Nonalcoholic steatohepatitis: association of insulin resistance and mitochondrial abnormalities

Gastroenterology. 2001 Apr;120(5):1183-92. doi: 10.1053/gast.2001.23256.


Background and aims: The pathogenesis of nonalcoholic steatohepatitis (NASH) is unknown. We tested the hypothesis that NASH is associated with 2 defects: (1) peripheral insulin resistance, which increases lipolysis, delivery of free fatty acids (FFA) to the liver, and hepatic fatty acid beta oxidation, thereby creating oxidative stress; and (2) an abnormality within the hepatocytes that might render them more susceptible to injury from oxidative stress.

Methods: The hypothesis was tested by evaluation of (1) insulin resistance by a 2-step hyperinsulinemic (10 and 40 mU. m(-2). min(-1)) euglycemic clamp; (2) insulin effects on lipolysis by enrichment of [U-(13)C]glycerol; (3) frequency and severity of structural defects in hepatocyte mitochondria in vivo; (4) fatty acid beta oxidation from serum [beta-OH butyrate], release of water-soluble radioactivity from (3)H-palmitate by cultured fibroblasts and urinary dicarboxylic acid excretion; and (5) hepatic lipid peroxidation by immunohistochemical staining for 3-nitrotyrosine (3-NT). Subjects with NASH (n = 6-10 for different studies) were compared with those with fatty liver (n = 6) or normal controls (n = 6).

Results: NASH and fatty liver were both associated with insulin resistance, with mean glucose infusion rates (normal/fatty liver/NASH) of step 1, 4.5/1.6/0.9; step 2, 9.5/7.7/4.5 (P < 0.03 for both steps). Although baseline rates of glycerol appearance were higher in those with NASH than in those with fatty liver (means, 14.6 vs. 21.6 micromol. kg(-1). min(-1); P < 0.05), neither group significantly suppressed glycerol appearance at insulin infusion rates of 10 mU. m(-2). min(-1). NASH was associated with loss of mitochondrial cristae and paracrystalline inclusions in 9 of 10 subjects, compared with 0 of 6 subjects with fatty liver. However, no evidence of a generalized defect in fatty acid beta oxidation was noted in any group. Also, mean [beta-OH butyrate] was highest in those with NASH (means, 90 vs. 110 vs. 160 micromol/L; P < 0.04). Increased staining for 3-NT was present in fatty liver, and even greater staining was seen in NASH.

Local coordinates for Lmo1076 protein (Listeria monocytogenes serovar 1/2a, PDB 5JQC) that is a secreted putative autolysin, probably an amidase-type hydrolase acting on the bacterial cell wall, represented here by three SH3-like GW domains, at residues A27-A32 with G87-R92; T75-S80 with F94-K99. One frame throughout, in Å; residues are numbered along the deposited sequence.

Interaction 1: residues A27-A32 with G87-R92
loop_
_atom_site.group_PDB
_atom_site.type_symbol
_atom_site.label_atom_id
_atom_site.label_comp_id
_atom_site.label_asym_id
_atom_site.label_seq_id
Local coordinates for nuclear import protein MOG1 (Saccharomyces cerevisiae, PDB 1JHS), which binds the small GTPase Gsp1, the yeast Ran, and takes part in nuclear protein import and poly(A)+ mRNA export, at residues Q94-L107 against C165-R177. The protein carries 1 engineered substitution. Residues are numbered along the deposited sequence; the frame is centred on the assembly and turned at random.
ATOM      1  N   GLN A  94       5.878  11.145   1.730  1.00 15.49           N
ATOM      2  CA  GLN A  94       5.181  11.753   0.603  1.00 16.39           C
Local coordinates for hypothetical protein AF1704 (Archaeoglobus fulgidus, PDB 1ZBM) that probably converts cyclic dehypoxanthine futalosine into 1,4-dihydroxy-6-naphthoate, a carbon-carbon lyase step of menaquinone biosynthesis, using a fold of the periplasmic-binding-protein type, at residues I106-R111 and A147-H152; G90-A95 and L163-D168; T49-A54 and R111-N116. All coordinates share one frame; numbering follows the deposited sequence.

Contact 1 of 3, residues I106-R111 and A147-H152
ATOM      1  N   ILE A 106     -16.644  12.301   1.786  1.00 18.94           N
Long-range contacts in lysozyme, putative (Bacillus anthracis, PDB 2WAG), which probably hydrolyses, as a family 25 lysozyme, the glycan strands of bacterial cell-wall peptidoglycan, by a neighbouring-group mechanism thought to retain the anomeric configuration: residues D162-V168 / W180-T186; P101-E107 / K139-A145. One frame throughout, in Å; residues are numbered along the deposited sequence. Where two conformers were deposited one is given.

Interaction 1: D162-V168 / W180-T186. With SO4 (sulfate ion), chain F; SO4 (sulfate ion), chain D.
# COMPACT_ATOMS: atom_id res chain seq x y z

Conclusions: These data indicate that peripheral insulin resistance, increased fatty acid beta oxidation, and hepatic oxidative stress are present in both fatty liver and NASH, but NASH alone is associated with mitochondrial structural defects.

Publication types

  • Clinical Trial
  • Research Support, U.S. Gov't, P.H.S.

MeSH terms

  • Adult
  • Aged
  • Biopsy
  • Cells, Cultured
  • Dicarboxylic Acids / urine
  • Fatty Acids, Nonesterified / blood
  • Fatty Liver / metabolism*
  • Fatty Liver / pathology
  • Female
  • Fibroblasts / cytology
  • Glucose Clamp Technique
  • Glycerol / blood
  • Hepatocytes / metabolism
  • Hepatocytes / pathology
  • Humans
  • Hyperinsulinism / metabolism
  • Hyperinsulinism / pathology
  • Insulin / blood
  • Insulin Resistance*
  • Lipid Peroxidation
  • Lipolysis
  • Male
  • Middle Aged
  • Mitochondria, Liver / metabolism
  • Mitochondria, Liver / pathology*
  • Palmitates / pharmacology
  • Tritium


  • Dicarboxylic Acids
  • Fatty Acids, Nonesterified
  • Insulin
  • Palmitates
  • Tritium
  • Glycerol